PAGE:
Inflation fall cements case for interest rate pause

Trendsetting rate is likely to have peaked, chief economist says

Inflation fall cements case for interest rate pause

Data continues to paint a picture that inflation is heading in the right direction, with AMP Bank the latest to confirm expectations that the official cash rate will remain on hold at 4.10% in September.

Latest ABS figures released on Thursday show a further decline in inflation, the monthly CPI indicator rising 4.9% in the 12 months to July, down from 5.4% in the 12 months to June.

Other data released over the month showed wages grew 3.6% over the year to June (0.8% over the quarter, seasonally adjusted).

AMP head of investment strategy and chief economist Shane Oliver (pictured above), confirmed that he expected the Reserve Bank to leave the wholesale cash rate unchanged on Tuesday.

“We are off the view that the RBA will hold in September and we have likely now seen the peak in the cash rate,” Oliver said.

Data released over the past few weeks showed softer than expected wages growth, a degree of softening in the jobs market and a flat trend in retail sales, he said.

This was topped off by a “faster than expected fall in inflation”.

“This should all enable the RBA to leave rates on hold next week, albeit its likely to continue to warn that it may still have to raise rates again,” Oliver said.

Given the slowdown in economic growth however, Oliver said it was unlikely that the RBA would see the need to insert a further hike in the current cycle.

“Rates have likely peaked, but we don’t expect rate cuts to start to next year,” Oliver said.

AMP Bank’s forecast for no rise in September is in line with comments made by Westpac Business Bank chief economist Besa Deda, who said last week that inflation had peaked, although the battle had not yet been won. While Westpac’s central case scenario showed no further hikes in this cycle, markets had attached a 45% probability of one further hike before next March 2024, she said.

Latest homeowner research conducted by AMP Bank among Australian homeowners showed that 7 in 10 (69%) of homeowners with a fixed rate component did not know what variable revert rate  their loan would roll onto.  Among other findings, just over a quarter (26%) did not know when their fixed rate would expire, and 20% did not know their current home loan interest rate.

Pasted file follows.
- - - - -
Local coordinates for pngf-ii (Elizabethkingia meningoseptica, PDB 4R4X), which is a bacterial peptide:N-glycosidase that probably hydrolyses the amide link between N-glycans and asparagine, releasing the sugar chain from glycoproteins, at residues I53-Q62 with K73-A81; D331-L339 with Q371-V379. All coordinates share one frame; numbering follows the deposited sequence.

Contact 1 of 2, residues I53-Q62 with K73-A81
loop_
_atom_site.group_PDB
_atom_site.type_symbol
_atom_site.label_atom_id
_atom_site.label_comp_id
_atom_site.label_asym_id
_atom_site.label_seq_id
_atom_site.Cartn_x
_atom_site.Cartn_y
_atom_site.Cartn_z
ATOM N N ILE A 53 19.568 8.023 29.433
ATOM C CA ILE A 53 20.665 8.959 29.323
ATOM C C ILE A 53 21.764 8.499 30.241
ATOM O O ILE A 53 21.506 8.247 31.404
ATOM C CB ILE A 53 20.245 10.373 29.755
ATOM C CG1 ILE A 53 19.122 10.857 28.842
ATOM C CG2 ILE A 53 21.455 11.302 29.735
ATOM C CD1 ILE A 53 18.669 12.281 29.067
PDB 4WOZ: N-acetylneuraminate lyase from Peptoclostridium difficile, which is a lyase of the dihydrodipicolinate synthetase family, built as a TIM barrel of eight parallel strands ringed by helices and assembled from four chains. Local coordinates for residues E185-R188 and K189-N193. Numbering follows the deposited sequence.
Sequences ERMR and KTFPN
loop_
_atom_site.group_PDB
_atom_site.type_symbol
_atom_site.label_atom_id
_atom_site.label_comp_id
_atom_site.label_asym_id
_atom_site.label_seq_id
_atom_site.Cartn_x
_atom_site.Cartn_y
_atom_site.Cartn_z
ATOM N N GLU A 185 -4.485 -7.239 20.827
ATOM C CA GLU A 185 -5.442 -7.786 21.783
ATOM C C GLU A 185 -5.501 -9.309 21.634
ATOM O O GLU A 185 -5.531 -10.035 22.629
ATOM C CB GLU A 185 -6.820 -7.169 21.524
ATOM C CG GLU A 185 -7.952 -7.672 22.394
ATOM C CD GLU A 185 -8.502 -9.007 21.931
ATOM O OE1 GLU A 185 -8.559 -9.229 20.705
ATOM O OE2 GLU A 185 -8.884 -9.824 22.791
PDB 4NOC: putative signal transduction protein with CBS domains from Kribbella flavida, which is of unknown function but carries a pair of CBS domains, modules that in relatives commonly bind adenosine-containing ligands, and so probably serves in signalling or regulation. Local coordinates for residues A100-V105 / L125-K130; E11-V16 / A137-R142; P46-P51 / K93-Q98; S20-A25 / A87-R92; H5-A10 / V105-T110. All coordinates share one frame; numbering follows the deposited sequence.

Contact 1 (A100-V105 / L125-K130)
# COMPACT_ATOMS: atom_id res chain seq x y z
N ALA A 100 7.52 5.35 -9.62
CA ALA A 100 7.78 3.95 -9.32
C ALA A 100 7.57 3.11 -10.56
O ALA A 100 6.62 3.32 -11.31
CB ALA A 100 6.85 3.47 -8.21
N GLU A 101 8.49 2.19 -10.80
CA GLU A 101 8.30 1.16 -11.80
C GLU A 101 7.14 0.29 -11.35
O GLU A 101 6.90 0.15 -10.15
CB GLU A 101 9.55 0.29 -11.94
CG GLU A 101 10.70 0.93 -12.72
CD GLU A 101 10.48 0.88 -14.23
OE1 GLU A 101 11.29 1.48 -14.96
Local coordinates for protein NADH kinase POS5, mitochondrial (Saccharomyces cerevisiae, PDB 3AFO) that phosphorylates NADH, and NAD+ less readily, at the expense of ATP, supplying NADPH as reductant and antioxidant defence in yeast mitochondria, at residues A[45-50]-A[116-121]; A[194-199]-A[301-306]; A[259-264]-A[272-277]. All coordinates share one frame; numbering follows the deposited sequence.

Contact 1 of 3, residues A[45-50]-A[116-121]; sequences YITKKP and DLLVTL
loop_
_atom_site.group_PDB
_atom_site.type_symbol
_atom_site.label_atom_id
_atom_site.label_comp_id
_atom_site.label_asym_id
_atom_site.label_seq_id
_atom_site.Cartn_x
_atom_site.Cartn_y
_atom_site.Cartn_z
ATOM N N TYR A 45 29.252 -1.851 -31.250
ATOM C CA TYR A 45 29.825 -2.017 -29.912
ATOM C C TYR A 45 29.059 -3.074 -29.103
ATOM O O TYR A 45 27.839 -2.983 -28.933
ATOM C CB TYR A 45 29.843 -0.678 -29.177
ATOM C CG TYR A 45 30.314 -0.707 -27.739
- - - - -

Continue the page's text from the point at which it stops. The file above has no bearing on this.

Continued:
Oliver said that the bank’s latest research found that many Australian homeowners could be more engaged with their mortgages, acknowledging that not knowing about key aspects of their home loan or how it works could be “costing them more in the long run”.

The monthly CPI indicator July showed that electricity and housing were the highest drivers of inflation over the year. Electricity prices rose 15.7% over the 12 months (6% over the month), reflecting annual price reviews, while housing increased by 7.3%.

New dwelling prices rose 5.9% over the 12 months, reflecting high labour and material costs.

ABS head of prices statistics Michelle Marquardt said in the release that annual price rises “continued to ease” from the peak of 8.4% in December 2022.

Housing (+7.3%) and food and non-alcoholic beverages (+5.6%) were the most significant contributors to the July annual increase, partially offset by price falls for automotive fuel (-7.6%) and fruit and vegetables (-5.4%), she said.

Removing items with volatile price changes (fuel, fruit and vegetables and holiday travel), the monthly inflation fall was more modest at 5.8%, compared to 6.1% in June.